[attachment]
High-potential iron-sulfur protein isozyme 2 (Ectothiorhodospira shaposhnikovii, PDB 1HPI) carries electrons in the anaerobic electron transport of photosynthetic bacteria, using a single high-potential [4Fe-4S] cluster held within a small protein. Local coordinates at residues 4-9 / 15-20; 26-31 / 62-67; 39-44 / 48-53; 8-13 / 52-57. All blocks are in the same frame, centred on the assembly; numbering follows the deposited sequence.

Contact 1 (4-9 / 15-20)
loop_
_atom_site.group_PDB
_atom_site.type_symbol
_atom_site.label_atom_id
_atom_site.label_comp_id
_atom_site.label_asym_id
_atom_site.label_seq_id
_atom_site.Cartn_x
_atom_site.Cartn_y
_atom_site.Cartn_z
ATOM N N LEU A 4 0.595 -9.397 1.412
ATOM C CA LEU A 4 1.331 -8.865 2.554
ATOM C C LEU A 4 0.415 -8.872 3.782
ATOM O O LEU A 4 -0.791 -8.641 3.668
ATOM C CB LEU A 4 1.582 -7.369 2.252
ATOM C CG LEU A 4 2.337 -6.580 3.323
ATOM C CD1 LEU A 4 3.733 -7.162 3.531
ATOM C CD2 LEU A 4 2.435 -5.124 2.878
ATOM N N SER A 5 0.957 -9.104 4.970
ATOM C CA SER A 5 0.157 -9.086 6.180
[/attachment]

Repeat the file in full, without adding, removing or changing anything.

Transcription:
High-potential iron-sulfur protein isozyme 2 (Ectothiorhodospira shaposhnikovii, PDB 1HPI) carries electrons in the anaerobic electron transport of photosynthetic bacteria, using a single high-potential [4Fe-4S] cluster held within a small protein. Local coordinates at residues 4-9 / 15-20; 26-31 / 62-67; 39-44 / 48-53; 8-13 / 52-57. All blocks are in the same frame, centred on the assembly; numbering follows the deposited sequence.

Contact 1 (4-9 / 15-20)
loop_
_atom_site.group_PDB
_atom_site.type_symbol
_atom_site.label_atom_id
_atom_site.label_comp_id
_atom_site.label_asym_id
_atom_site.label_seq_id
_atom_site.Cartn_x
_atom_site.Cartn_y
_atom_site.Cartn_z
ATOM N N LEU A 4 0.595 -9.397 1.412
ATOM C CA LEU A 4 1.331 -8.865 2.554
ATOM C C LEU A 4 0.415 -8.872 3.782
ATOM O O LEU A 4 -0.791 -8.641 3.668
ATOM C CB LEU A 4 1.582 -7.369 2.252
ATOM C CG LEU A 4 2.337 -6.580 3.323
ATOM C CD1 LEU A 4 3.733 -7.162 3.531
ATOM C CD2 LEU A 4 2.435 -5.124 2.878
ATOM N N SER A 5 0.957 -9.104 4.970
ATOM C CA SER A 5 0.157 -9.086 6.180